Body recovered from Presumpscot River identified as missing Portland man
Apr. 28—A body pulled out of the Presumpscot River last week belonged to a Portland man who had been missing for nearly six months.
Samuel Mugisha, 21, was last seen leaving his home at 246 Auburn St. on the morning of Nov. 4, Portland police said.
"Samuel was a wonderful boy," said Mugisha's uncle Claude Rwaganje, who has served as the family's main point of contact with the police. "I don't know how I'm going to share this news with my kids."
The Maine Office of Chief Medical Examiner has not yet determined a cause of death.
Mugisha came to the United States in 2014 from Nairobi, Kenya, and was part of the tight-knit Congolese Banyamulenge community in the Portland area. He attended Westbrook High School and played on the soccer team before attending and graduating college and starting a job as a full-time caretaker for people with physical and intellectual disabilities.
His family said he suffered from a mental illness that sometimes rendered him non-verbal, and caused him to forget where he was and faint.
Shortly before his disappearance, he had an episode of severe mental challenges and spent a week in a psychiatric hospital in Westbrook, his family said.
The evening before he went missing, he appeared quiet and unlike himself, according to his cousin and roommate, Heritier Itangishaka.
Rwaganje told the Press Herald in January that members of the Banyamulenge community were meeting regularly to discuss the case, but said there had been few developments.
Soon after a fisherman found a badly decomposed body floating in Falmouth on April 20, police told Rwaganje that the search for his nephew was likely over. The descriptions of a hoodie, shoes and cellphone found on the body convinced Rwaganje that it was Mugisha.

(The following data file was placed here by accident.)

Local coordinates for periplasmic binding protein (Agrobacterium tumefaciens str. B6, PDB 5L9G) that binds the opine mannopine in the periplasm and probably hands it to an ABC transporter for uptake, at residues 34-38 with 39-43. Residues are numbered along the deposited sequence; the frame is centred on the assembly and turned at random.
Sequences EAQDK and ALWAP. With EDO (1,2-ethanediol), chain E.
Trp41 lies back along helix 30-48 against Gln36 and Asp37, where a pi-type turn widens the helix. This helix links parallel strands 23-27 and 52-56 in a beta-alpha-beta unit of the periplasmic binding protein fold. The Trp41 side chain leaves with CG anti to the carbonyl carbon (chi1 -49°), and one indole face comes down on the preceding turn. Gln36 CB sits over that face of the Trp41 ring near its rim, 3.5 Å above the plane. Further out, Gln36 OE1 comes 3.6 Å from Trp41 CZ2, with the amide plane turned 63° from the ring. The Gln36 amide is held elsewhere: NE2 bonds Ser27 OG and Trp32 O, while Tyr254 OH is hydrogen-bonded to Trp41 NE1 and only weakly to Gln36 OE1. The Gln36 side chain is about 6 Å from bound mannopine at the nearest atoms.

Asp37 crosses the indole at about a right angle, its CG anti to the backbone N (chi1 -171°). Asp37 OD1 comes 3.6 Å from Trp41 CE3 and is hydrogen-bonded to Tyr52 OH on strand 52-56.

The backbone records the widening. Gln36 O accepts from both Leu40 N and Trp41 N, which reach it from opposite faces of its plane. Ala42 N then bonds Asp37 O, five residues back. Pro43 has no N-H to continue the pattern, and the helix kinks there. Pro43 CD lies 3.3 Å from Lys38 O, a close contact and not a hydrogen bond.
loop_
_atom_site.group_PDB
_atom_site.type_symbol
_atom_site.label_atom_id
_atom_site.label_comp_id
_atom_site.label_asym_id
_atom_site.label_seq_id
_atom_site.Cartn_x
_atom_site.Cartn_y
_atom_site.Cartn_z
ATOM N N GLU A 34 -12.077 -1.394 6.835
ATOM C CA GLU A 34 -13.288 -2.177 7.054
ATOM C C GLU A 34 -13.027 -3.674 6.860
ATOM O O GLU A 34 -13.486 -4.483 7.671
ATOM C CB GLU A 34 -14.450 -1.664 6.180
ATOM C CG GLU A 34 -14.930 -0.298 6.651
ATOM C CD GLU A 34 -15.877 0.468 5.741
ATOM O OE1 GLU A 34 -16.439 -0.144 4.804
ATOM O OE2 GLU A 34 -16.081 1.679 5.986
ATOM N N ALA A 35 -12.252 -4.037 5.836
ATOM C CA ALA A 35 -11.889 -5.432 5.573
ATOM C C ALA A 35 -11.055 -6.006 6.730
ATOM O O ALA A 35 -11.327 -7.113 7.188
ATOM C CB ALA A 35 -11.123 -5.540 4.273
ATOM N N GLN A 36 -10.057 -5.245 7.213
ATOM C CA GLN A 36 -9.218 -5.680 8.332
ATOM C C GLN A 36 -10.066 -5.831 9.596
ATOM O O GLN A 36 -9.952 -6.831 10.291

"It was definitely him," he said.
Still, during the week it took to collect DNA samples from Mugisha's parents in Kenya and use them to confirm the identity, the family remained in the emotional limbo that it's been stuck in since Mugisha went missing, Rwaganje said. Even as he tried to prepare his kids for the worst, Mugisha's father kept asking for updates, holding out hope that there would be no DNA match.
Rwaganje said police told him they confirmed the identity Friday morning, and he called Mugisha's parents early that afternoon to give them the news. Then, he prepared to address the community that had been closely following the case for months.
Mugisha's parents will not be able to mourn their son's death in person, he said.
After nearly six months of uncertainty, confirmation of Mugisha's fate has not yet provided any relief for those who cared about him, Rwaganje said. But he added that he is grateful for the opportunity to bury his nephew and to begin the healing process.
"It's painful to lose Samuel, but to lose Samuel without honoring his life is even harder," he said. "We've been in a pain which was endless. Now we're going to grieve."